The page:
Have you ever come home after a long day to find that your dog has chewed the couch, pooped in the house, or even escaped? You may chalk this up to doggy boredom, or perhaps spite if you think your pup is mad at you for being gone all day.
These are common beliefs about dog behavior, but it isn’t about being “bad”. Instead, these behaviors signal that your dog is feeling fear, anxiety and stress. And if these behaviors happen when you’re gone, it equals separation anxiety
What is Separation Anxiety?
Separation anxiety in pets is more common than we might think. In fact, up to 15% of dogs may suffer from it, according to veterinary behavioral specialists.
When dogs who are left alone fall apart, you may notice some signs that they’re feeling anxious even as you’re getting ready to leave. Watch for increased or excessive drooling, pacing, and panting as you put on your shoes and gather your keys and purse.
Signs of Separation Anxiety
You can gather a lot of information about whether or not your pet suffers from separation anxiety just by observing her behavior carefully.
Whining, barking, or vocalizing – Incessant barking while you’re gone maybe something you (unfortunately) hear about from your neighbors. But usually, some form of vocalizing begins as you’re preparing to leave the house.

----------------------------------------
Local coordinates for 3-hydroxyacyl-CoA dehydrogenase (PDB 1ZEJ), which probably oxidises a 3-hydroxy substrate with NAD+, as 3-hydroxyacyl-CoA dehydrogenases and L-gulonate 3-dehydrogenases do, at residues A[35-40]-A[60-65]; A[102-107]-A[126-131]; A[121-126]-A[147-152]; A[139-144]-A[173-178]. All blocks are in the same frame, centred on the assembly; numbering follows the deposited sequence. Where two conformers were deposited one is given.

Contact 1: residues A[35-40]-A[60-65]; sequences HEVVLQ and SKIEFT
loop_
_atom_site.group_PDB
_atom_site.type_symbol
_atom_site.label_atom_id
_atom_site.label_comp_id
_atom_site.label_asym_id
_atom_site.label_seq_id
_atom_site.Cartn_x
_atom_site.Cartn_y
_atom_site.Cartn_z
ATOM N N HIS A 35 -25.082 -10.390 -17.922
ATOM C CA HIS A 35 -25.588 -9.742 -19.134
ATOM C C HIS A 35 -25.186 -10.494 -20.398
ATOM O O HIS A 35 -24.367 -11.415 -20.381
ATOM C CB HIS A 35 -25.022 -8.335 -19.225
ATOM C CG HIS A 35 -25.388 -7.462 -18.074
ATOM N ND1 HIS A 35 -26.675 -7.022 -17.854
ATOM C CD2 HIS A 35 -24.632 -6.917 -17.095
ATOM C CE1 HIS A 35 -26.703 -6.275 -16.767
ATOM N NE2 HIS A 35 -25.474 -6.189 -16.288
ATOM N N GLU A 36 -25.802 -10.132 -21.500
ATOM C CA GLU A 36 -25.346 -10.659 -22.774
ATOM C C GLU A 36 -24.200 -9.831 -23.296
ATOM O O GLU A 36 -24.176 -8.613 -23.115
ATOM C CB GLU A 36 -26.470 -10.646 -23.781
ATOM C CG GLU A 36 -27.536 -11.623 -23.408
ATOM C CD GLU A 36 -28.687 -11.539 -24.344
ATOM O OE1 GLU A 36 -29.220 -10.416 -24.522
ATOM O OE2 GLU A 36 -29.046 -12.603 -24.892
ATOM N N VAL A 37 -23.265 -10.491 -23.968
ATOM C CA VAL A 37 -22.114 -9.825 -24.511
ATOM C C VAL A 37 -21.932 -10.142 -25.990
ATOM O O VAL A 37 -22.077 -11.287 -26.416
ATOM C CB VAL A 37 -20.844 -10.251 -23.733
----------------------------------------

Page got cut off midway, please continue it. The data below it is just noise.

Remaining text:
Chewing or other destructive behaviors – In separation anxiety, these behaviors usually occur with personal items such as shoes, pillows, and clothing. They may also manifest as damage to exit points, such as doors and window frames.
House soiling (even when house trained) – Urinating and depositing stool in the house usually occurs in different places when linked to separation anxiety. This only happens when your dog is alone or perceives that he is alone.
You may come home to damage and destruction but still wonder if your dog is suffering from separation anxiety. In order to give yourself (and your veterinarian) a clear picture, a video is worth a million words. Use your tablet, phone, or online service such as DropCam or FaceTime to catch what’s really happening when you leave.
Unfortunately many people try to curb separation anxiety on their own, or even hope that it will go away eventually. But separation anxiety is a complex problem that takes a plan, patience, and veterinary expertise to manage. It doesn’t go away on its own; in fact, it often becomes worse with time.
The ability to be confident and comfortable when you are away is an essential skill for your dog to learn. If your dog is exhibiting any of these signs, contact Long Animal Hospital and Emergency Center right away. We can help put you on the right path toward helping your dog.